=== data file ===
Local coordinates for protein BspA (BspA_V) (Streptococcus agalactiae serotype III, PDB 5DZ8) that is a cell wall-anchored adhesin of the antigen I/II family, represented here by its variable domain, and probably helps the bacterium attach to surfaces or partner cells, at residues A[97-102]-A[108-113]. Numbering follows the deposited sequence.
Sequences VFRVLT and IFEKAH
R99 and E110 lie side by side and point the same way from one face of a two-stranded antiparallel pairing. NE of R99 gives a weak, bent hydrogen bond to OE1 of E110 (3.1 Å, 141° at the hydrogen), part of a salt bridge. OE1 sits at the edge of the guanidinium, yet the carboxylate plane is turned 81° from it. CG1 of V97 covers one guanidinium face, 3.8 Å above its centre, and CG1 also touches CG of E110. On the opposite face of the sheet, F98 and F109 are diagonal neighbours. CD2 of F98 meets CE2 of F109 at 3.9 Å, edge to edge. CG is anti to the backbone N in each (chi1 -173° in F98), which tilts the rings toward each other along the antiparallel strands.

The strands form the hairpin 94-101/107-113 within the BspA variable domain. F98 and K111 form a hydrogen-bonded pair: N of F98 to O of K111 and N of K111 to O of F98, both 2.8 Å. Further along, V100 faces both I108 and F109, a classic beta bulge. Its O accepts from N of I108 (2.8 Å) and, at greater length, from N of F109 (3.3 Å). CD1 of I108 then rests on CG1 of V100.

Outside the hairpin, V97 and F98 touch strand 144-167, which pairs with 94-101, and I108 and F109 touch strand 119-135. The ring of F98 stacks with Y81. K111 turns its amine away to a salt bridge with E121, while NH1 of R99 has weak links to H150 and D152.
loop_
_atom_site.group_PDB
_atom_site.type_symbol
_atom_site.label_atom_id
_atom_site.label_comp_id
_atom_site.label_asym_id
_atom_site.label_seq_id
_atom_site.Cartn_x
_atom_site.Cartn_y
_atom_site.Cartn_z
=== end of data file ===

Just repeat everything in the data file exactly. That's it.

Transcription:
Local coordinates for protein BspA (BspA_V) (Streptococcus agalactiae serotype III, PDB 5DZ8) that is a cell wall-anchored adhesin of the antigen I/II family, represented here by its variable domain, and probably helps the bacterium attach to surfaces or partner cells, at residues A[97-102]-A[108-113]. Numbering follows the deposited sequence.
Sequences VFRVLT and IFEKAH
R99 and E110 lie side by side and point the same way from one face of a two-stranded antiparallel pairing. NE of R99 gives a weak, bent hydrogen bond to OE1 of E110 (3.1 Å, 141° at the hydrogen), part of a salt bridge. OE1 sits at the edge of the guanidinium, yet the carboxylate plane is turned 81° from it. CG1 of V97 covers one guanidinium face, 3.8 Å above its centre, and CG1 also touches CG of E110. On the opposite face of the sheet, F98 and F109 are diagonal neighbours. CD2 of F98 meets CE2 of F109 at 3.9 Å, edge to edge. CG is anti to the backbone N in each (chi1 -173° in F98), which tilts the rings toward each other along the antiparallel strands.

The strands form the hairpin 94-101/107-113 within the BspA variable domain. F98 and K111 form a hydrogen-bonded pair: N of F98 to O of K111 and N of K111 to O of F98, both 2.8 Å. Further along, V100 faces both I108 and F109, a classic beta bulge. Its O accepts from N of I108 (2.8 Å) and, at greater length, from N of F109 (3.3 Å). CD1 of I108 then rests on CG1 of V100.

Outside the hairpin, V97 and F98 touch strand 144-167, which pairs with 94-101, and I108 and F109 touch strand 119-135. The ring of F98 stacks with Y81. K111 turns its amine away to a salt bridge with E121, while NH1 of R99 has weak links to H150 and D152.
loop_
_atom_site.group_PDB
_atom_site.type_symbol
_atom_site.label_atom_id
_atom_site.label_comp_id
_atom_site.label_asym_id
_atom_site.label_seq_id
_atom_site.Cartn_x
_atom_site.Cartn_y
_atom_site.Cartn_z